CHICAGO - A visiting Chinese scholar at a US university was kidnapped and killed by one of the school's graduate student teachers, the man's lawyer admitted in court Wednesday.
The revelation came during opening statements in the trial of Brendt Christensen, as attorneys on both sides of the closely-watched case revealed for the first time the gruesome details of his crime.
Christensen's attorney acknowledged the 29-year-old's guilt in the disappearance of Zhang Yingying and said the crux of the defence argument would be to spare him the death penalty.
"Brendt Christensen is responsible for the death of Yingying Zhang," defence attorney George Taseff said in court, according to US media.
Christensen kidnapped Zhang near the University of Illinois campus in Champaign, a small midwestern city surrounded by farmland. She was last seen getting into the man's car in June 2017.
The prosecutor in the trial laid out the details of the brutal crime, saying Christensen raped Zhang, choked her, beat her head with a baseball bat, and decapitated her body to dispose of it in an unknown location.
"He claimed they will never find her," assistant US Attorney Eugene Miller told the jury, according to the Chicago Tribune newspaper.
Miller also revealed Christensen's claim that Zhang was his thirteenth victim, although there has been no evidence found to support it.
Christensen's defence attorney painted him as a man struggling with "a perfect storm" of substance abuse, a failing marriage and academic problems.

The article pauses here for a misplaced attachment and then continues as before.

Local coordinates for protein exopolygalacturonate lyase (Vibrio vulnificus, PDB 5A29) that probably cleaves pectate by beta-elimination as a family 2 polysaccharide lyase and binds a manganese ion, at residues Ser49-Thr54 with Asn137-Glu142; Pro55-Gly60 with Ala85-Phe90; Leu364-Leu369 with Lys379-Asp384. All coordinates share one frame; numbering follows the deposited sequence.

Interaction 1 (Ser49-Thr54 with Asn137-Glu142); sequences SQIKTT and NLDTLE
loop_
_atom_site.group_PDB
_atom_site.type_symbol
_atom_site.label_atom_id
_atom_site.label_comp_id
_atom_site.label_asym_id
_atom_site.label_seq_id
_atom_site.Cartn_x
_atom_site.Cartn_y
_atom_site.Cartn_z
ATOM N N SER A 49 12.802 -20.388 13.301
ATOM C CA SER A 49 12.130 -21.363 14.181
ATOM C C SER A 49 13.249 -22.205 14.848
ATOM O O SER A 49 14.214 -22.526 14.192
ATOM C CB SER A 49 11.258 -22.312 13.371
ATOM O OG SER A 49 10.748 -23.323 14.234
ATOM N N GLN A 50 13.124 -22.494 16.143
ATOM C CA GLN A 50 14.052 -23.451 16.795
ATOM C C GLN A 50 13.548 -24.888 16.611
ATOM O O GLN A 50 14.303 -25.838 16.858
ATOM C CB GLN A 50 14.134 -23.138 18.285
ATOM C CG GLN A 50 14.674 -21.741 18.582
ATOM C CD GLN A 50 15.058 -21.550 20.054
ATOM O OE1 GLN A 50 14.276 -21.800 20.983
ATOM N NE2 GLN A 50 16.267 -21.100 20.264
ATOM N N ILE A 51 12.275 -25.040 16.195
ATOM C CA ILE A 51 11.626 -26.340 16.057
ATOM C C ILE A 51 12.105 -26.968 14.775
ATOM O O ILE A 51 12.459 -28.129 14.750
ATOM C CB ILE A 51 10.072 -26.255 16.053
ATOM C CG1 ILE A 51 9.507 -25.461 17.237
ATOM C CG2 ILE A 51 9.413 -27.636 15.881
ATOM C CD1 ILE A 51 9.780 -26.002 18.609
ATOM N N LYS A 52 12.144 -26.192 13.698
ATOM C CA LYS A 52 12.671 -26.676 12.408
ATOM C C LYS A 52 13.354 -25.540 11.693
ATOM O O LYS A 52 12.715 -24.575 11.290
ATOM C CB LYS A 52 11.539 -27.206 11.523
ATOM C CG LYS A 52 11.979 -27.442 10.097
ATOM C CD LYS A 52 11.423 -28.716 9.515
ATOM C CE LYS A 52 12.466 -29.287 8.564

A lawsuit filed Friday also claimed Christensen had sought help for mental health problems - prompting the defence to ask for a delay, a request the presiding judge rejected.
MENTAL HEALTH QUESTIONS
Zhang, who was 26, was visiting the University of Illinois to conduct research. Christensen was a graduate student instructor in physics.
The trial has drawn intense interest within the small college community of Champaign and neighbouring Urbana.
Zhang's family travelled to the US after her disappearance and has been seen at the trial.
Prosecutors intend to present secret audio recordings of Christensen admitting to and boasting about the kidnapping.
Prosecutors also say Christensen previously had expressed interest in serial killers, practiced bondage and sado-masochism and had attempted to arrange a "consensual kidnapping" via a fetishist website.
They also claim Christensen posed as a police officer and attempted to lure someone else into his car earlier on the same day that Zhang went missing.
Attorneys representing Zhang's estate on Friday filed a civil lawsuit against Christensen and two university-employed social workers, claiming wrongful death and negligence and raising questions about Christensen's mental health.
The lawsuit says Christensen sought help for prescription drug and alcohol abuse, as well as homicidal and suicidal thoughts, and "an obsession with serial killers."
Social workers allegedly devised a treatment plan but did not alert the university that Christensen was a potential threat, according to the lawsuit.